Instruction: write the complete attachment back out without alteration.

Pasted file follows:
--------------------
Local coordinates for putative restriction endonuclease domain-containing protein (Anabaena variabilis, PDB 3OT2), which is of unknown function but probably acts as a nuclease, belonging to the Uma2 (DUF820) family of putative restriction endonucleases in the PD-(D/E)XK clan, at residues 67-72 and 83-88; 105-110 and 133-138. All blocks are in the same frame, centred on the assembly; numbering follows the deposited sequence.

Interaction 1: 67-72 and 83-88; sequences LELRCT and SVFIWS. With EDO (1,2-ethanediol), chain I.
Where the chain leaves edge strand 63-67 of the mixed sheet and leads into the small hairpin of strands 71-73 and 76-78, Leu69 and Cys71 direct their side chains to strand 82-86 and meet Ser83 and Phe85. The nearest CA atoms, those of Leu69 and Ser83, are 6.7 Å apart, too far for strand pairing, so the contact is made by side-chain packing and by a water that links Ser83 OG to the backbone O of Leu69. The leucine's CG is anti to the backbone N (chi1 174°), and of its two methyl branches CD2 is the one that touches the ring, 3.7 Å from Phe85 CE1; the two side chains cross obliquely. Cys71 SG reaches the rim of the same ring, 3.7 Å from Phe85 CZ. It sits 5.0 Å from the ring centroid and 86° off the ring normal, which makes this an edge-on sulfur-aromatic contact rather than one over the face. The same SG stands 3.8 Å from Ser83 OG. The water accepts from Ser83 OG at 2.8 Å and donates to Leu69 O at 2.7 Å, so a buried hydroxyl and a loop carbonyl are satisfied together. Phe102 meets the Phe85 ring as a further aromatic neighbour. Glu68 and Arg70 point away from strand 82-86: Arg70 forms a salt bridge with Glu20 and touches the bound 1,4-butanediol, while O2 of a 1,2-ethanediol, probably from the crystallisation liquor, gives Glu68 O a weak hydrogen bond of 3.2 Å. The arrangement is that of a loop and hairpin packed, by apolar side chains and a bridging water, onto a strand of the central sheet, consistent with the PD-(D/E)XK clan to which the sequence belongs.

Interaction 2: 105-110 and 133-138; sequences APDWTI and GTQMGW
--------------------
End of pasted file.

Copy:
Local coordinates for putative restriction endonuclease domain-containing protein (Anabaena variabilis, PDB 3OT2), which is of unknown function but probably acts as a nuclease, belonging to the Uma2 (DUF820) family of putative restriction endonucleases in the PD-(D/E)XK clan, at residues 67-72 and 83-88; 105-110 and 133-138. All blocks are in the same frame, centred on the assembly; numbering follows the deposited sequence.

Interaction 1: 67-72 and 83-88; sequences LELRCT and SVFIWS. With EDO (1,2-ethanediol), chain I.
Where the chain leaves edge strand 63-67 of the mixed sheet and leads into the small hairpin of strands 71-73 and 76-78, Leu69 and Cys71 direct their side chains to strand 82-86 and meet Ser83 and Phe85. The nearest CA atoms, those of Leu69 and Ser83, are 6.7 Å apart, too far for strand pairing, so the contact is made by side-chain packing and by a water that links Ser83 OG to the backbone O of Leu69. The leucine's CG is anti to the backbone N (chi1 174°), and of its two methyl branches CD2 is the one that touches the ring, 3.7 Å from Phe85 CE1; the two side chains cross obliquely. Cys71 SG reaches the rim of the same ring, 3.7 Å from Phe85 CZ. It sits 5.0 Å from the ring centroid and 86° off the ring normal, which makes this an edge-on sulfur-aromatic contact rather than one over the face. The same SG stands 3.8 Å from Ser83 OG. The water accepts from Ser83 OG at 2.8 Å and donates to Leu69 O at 2.7 Å, so a buried hydroxyl and a loop carbonyl are satisfied together. Phe102 meets the Phe85 ring as a further aromatic neighbour. Glu68 and Arg70 point away from strand 82-86: Arg70 forms a salt bridge with Glu20 and touches the bound 1,4-butanediol, while O2 of a 1,2-ethanediol, probably from the crystallisation liquor, gives Glu68 O a weak hydrogen bond of 3.2 Å. The arrangement is that of a loop and hairpin packed, by apolar side chains and a bridging water, onto a strand of the central sheet, consistent with the PD-(D/E)XK clan to which the sequence belongs.

Interaction 2: 105-110 and 133-138; sequences APDWTI and GTQMGW